off-channel communications, across all 16 firms, the regulator said in a statement today (Friday).

This included personal text messages discussing
business matters and off-channel communications about investment
recommendations and advice. These firms failed to maintain or
preserve most of these communications, violating federal securities laws.

Gurbir Grewal, the Director of the SEC’s Division of
Enforcement, mentioned: “Today’s actions against these 16 firms result
from our continuing efforts to ensure that all regulated entities comply with
the recordkeeping requirements, which are essential to our ability to monitor
and enforce compliance with the federal securities laws.”

As a result of these violations, each firm admitted
the facts outlined in their respective SEC orders and agreed to pay substantial
civil penalties. Northwestern Mutual faces a $16.5 million penalty, Guggenheim
$15 million, Oppenheimer $12 million, Cambridge $10 million, Key $10 million,
Lincoln $8.5 million, U.S. Bancorp $8 million, and Huntington $1.25 million.

SEC’s Regulatory Scrutiny

Notably, Huntington’s penalty reflects its voluntary
self-report and cooperation. The SEC charged each firm with violating
recordkeeping provisions and failing to prevent and detect these violations. The lapses involved employees at various levels,
including supervisors and senior managers. Beyond financial penalties, the
firms were censured and ordered to cease future violations.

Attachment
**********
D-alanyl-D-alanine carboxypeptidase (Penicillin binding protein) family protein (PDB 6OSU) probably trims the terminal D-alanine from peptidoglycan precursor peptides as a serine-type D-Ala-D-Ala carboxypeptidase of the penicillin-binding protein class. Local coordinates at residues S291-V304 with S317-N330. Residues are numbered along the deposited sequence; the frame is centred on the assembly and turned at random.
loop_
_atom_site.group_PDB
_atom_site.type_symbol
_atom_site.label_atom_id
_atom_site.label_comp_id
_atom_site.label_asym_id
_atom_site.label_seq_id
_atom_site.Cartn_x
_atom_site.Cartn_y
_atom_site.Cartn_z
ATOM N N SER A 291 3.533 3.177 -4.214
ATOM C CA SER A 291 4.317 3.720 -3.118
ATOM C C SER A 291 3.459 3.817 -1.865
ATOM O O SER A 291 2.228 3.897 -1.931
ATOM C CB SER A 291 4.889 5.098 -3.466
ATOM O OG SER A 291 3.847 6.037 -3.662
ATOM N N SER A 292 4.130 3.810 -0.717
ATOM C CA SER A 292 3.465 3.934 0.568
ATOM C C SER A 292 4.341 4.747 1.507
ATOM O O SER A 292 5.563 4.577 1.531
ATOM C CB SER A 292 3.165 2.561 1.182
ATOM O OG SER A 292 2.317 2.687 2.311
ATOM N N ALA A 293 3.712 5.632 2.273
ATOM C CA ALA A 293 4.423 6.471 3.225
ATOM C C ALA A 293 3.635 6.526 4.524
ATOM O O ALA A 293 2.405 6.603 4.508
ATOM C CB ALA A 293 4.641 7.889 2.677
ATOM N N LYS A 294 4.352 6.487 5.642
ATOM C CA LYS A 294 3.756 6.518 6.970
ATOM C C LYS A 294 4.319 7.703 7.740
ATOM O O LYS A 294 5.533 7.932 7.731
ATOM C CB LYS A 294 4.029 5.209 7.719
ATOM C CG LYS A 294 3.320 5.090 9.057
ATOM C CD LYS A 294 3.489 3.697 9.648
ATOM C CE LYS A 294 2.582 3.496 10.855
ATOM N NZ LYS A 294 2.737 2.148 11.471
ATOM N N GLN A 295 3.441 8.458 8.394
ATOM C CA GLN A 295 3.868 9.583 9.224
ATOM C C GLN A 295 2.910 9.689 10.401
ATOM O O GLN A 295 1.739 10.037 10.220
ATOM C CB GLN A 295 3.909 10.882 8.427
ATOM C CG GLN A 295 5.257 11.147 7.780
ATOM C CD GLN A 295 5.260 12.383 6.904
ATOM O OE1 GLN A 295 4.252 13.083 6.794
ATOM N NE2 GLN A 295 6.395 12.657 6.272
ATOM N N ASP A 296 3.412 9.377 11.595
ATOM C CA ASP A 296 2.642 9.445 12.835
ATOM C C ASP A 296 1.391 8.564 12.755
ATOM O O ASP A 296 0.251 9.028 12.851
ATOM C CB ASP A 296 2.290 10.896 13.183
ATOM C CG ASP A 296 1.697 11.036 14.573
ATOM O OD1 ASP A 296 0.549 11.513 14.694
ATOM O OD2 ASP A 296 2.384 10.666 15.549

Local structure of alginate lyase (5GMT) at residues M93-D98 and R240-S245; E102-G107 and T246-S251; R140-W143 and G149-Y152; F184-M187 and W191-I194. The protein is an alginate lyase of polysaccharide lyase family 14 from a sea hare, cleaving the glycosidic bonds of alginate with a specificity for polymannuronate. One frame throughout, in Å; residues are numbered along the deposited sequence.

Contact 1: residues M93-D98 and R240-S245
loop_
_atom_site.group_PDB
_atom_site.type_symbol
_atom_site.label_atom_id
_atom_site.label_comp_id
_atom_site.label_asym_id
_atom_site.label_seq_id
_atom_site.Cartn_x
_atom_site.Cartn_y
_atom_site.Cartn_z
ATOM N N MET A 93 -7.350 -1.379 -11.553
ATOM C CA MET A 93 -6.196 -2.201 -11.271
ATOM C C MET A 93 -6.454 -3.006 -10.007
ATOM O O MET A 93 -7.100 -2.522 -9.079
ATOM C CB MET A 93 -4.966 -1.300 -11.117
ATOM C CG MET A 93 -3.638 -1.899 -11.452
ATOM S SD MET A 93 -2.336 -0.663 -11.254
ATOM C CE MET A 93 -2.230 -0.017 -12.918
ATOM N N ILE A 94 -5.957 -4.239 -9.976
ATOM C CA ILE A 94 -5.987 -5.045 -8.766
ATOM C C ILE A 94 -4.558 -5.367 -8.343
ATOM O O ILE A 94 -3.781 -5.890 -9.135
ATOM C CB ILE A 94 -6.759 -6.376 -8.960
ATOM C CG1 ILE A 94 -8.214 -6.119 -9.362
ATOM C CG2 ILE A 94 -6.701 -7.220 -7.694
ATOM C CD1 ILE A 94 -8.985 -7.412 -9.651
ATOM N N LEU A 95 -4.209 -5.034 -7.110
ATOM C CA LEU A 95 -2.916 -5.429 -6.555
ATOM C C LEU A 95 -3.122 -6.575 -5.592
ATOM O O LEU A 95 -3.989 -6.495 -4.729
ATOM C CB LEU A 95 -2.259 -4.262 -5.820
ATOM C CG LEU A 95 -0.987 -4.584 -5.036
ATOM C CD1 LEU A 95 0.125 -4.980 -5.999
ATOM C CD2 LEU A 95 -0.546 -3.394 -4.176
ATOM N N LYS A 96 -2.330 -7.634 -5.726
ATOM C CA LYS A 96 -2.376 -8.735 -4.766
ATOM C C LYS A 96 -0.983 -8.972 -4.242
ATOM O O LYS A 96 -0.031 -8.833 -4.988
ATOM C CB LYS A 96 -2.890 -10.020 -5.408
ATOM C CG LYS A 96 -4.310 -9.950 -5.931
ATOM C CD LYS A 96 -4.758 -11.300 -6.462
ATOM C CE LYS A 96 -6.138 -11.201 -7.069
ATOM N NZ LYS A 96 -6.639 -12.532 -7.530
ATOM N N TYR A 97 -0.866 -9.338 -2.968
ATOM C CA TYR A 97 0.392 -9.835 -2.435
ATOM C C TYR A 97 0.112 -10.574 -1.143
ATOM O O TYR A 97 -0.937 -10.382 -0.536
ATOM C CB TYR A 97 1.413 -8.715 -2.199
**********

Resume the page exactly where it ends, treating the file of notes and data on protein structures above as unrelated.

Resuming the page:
Additionally, the companies were ordered to retain independent compliance
consultants to conduct thorough reviews of their policies and procedures,
especially regarding the retention of electronic communications found on
personal devices.

Last year, the SEC fined ten financial firms $79 million for alleged lapses in recordkeeping. This crackdown revealed a pattern of inadequate electronic communication practices across broker-dealers and investment advisers.

The SEC’s enforcement actions targeted five broker-dealers, three dually registered broker-dealers and investment advisers, and two affiliated investment advisers. Alongside the hefty financial penalties, the securities watchdog mandated that each offending firm cease any future violations of recordkeeping provisions.

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Nicholas ‘Nick’ Statman entered the property industry in 2001 and set up a property buying company that quickly established itself as one of the biggest in the sector. During this time the Company successfully transacted on thousands of residential properties across the UK. Nicholas Statman was an early pioneer of the ‘quick sale’ niche market which has since grown considerably with a multitude of companies now operating in the sector. Nicholas Statman has strategically built a sizeable residential and commercial property portfolio with a view to holding for optimum capital growth and a long term passive income. Nicholas Statman has been involved in almost every aspect of the property sector over a 20 year period – this includes buying and selling, development, letting and management and is now involved in the fast growing online/ hybrid Estate Agent industry.